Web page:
A heat flow directed away from our skin is perceived as cold and a heat flow directed towards our skin is perceived as warm. The rate of heat flow and thus the intensity of the sensation of how cold or warm an object is depends on the temperature difference between skin and object!

If no heat flows from an object to our skin or from our skin to an object, the object feels neither warm nor cold. In this case the object has the same temperature as the surface of our skin (approx. 32 °C). So we see that only temperature differences determine the rate of heat flow and that the direction of the heat flow in particular determines the feeling of warm and cold and not the temperature of an object itself.

## Why does metal feel warmer/colder than wood?

Different materials such as metal and wood differ in their property to conduct heat at a given temperature difference to a greater or lesser extent. We express this property among other things by the thermal conductivity. Metals have a significantly higher thermal conductivity than wood. This means that metals can transfer more heat per unit time than wood at the same temperature difference (see also Thermal conductivity (Fourier’s law)).

So if we touch a metal bar at a temperature of 40 °C, the metal is able to transfer more heat than wood in the same time due to its higher thermal conductivity. The rate of heat flow is greater and therefore the metal feels much warmer than wood.

Conversely, the high thermal conductivity of metals also means that more heat can be transferred away from our skin at cold temperatures than is the case with wood. The rate of heat flow away from our skin is greater with metals and the feeling of cold is more intense. This is why metals feel colder than wood at lower temperatures.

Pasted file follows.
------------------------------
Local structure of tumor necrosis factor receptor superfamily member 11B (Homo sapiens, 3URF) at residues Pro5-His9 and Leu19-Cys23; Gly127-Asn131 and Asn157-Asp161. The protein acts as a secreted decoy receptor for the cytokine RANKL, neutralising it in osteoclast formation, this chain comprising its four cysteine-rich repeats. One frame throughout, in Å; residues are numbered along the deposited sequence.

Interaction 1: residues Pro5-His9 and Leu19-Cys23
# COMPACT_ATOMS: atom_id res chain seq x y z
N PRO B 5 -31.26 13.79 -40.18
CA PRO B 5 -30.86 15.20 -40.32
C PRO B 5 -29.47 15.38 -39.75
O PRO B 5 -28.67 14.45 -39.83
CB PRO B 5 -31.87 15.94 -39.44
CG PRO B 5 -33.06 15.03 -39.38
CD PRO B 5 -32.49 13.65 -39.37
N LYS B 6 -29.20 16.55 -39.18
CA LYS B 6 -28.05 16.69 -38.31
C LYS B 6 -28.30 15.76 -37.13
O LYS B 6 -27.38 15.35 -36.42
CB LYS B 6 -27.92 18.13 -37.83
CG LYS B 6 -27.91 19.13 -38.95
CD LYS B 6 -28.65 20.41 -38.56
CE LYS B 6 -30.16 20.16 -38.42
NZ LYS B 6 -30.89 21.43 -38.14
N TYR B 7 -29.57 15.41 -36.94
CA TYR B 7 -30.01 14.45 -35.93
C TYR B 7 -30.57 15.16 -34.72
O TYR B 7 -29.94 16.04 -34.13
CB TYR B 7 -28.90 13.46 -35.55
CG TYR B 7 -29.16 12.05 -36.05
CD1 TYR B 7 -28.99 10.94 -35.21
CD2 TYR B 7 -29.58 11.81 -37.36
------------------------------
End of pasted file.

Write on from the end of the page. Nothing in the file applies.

In fact, not only the thermal conductivity of the material is important for the rate of heat flow, but also its density and specific heat capacity (see also thermal diffusivity).

## Why does cold water suddenly feel warm?

With the same reasoning as above, it can also be explained why cold water suddenly feels warm if you have held your hand in ice water for some time before. In the normal state, our skin has a surface temperature of around 32 °C (see thermal image below). If we dip our hand in this state into the pot of water at 25 °C, heat flows from our skin (higher temperature) to the water (lower temperature). Due to the heat flow away from our skin the water feels cold.

However, if we dip the hand in ice water beforehand, the surface of the skin and our sensory cells cool down to about 16 °C. If we place the hand in this state in the pot of water at 25 °C, the direction of heat flow is now reversed. Now heat flows from the water (higher temperature) to our skin (lower temperature). Due to the heat flow directed to our skin, the water now feels warm.

We can intensify the feeling of warm and cold by further increasing the temperature difference between skin and water before the experiment. If, for example, we leave the hand in ice water for a longer time, it will cool down more strongly. The temperature difference is then later greater and so is the sensation of warmth. The intensity of the feeling of cold water can be increased by placing the hand in even hotter water before the experiment. The skin temperature increases and with it the temperature difference between our skin and the water of 25 °C (see thermal image above). The cold feeling is then intensified.

In this context the often heard statement at a swimming lake has to be interpreted: “once you are in the water, it doesn’t feel so cold anymore“. This is because the skin cools down after a short time in cold water. The lower skin temperature thus reduces the temperature difference to water. From now on this results in a reduced heat flow and the water no longer feels so cold.